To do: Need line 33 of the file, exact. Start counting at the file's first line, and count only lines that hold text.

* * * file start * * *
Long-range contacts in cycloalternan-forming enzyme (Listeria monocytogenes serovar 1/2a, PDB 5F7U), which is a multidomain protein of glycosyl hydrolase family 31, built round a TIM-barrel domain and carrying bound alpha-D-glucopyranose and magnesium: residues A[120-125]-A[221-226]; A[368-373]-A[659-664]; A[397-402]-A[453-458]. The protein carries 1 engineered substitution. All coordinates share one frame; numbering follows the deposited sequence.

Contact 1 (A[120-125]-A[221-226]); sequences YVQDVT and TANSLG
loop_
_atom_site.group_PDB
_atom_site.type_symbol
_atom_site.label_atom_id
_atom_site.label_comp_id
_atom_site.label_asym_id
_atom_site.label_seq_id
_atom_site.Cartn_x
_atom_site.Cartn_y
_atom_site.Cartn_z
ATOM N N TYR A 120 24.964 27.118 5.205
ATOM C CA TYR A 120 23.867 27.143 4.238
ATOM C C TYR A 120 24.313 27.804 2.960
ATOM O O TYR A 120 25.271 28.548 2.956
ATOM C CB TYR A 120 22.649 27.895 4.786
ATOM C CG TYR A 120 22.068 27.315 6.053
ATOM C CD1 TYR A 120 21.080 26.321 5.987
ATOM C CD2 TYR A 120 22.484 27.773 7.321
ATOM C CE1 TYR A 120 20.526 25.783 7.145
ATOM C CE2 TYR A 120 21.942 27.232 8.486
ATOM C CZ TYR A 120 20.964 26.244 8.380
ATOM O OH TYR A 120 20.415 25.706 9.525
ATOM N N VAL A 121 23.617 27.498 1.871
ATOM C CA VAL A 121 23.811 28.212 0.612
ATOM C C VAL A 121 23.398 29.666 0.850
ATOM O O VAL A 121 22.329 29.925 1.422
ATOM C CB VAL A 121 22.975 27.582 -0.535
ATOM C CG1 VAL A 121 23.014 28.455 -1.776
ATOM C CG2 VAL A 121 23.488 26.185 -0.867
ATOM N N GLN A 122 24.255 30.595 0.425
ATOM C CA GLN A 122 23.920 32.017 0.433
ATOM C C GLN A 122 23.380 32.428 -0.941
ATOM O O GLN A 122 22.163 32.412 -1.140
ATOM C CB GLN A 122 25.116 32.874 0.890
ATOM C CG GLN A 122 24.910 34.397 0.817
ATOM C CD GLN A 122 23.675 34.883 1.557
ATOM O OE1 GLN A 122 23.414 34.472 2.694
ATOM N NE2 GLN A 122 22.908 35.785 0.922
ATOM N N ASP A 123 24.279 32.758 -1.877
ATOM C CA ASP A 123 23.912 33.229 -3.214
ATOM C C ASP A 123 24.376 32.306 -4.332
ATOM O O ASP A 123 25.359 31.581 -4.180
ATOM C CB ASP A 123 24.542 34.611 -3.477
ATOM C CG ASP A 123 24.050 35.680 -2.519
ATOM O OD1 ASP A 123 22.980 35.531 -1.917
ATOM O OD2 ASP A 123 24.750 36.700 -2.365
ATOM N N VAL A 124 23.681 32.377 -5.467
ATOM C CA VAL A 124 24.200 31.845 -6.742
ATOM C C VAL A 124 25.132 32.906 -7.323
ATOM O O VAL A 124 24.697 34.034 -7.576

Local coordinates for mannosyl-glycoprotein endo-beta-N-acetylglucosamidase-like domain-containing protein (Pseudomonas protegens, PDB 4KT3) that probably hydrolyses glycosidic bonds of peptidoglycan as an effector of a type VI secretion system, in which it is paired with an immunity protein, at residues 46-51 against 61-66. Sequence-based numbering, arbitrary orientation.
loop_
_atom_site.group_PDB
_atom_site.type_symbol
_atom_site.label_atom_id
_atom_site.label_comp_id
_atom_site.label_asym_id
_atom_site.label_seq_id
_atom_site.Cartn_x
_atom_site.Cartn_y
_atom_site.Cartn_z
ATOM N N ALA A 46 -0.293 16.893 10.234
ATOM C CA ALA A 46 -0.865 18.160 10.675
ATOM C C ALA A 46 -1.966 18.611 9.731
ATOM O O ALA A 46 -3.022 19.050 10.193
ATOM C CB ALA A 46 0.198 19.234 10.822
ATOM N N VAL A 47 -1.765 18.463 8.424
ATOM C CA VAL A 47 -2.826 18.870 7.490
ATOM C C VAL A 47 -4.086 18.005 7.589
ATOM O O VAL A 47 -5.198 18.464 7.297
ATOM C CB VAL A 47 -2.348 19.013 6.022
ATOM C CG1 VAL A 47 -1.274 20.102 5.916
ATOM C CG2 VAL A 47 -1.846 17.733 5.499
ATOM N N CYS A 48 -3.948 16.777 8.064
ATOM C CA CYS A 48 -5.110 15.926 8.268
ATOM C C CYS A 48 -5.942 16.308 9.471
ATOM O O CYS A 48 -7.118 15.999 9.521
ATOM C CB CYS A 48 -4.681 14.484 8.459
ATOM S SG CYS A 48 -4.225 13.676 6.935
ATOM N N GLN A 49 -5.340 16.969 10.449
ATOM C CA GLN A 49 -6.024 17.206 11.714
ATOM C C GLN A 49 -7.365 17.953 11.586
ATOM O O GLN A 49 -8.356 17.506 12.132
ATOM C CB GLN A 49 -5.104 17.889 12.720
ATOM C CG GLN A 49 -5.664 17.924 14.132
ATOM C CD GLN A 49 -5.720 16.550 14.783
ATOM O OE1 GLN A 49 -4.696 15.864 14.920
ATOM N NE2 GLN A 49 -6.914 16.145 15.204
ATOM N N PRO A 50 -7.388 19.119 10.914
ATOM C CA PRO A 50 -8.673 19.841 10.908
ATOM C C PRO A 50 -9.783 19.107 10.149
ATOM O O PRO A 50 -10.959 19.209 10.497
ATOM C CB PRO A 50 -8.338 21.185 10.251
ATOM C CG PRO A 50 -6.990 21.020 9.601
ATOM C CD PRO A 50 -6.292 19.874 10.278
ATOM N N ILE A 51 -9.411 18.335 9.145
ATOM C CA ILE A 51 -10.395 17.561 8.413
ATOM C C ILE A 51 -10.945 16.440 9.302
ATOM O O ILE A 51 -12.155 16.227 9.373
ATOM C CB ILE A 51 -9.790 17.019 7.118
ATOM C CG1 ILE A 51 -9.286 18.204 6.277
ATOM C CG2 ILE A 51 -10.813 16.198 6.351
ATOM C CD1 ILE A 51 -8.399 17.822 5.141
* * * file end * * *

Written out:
ATOM C CA GLN A 122 23.920 32.017 0.433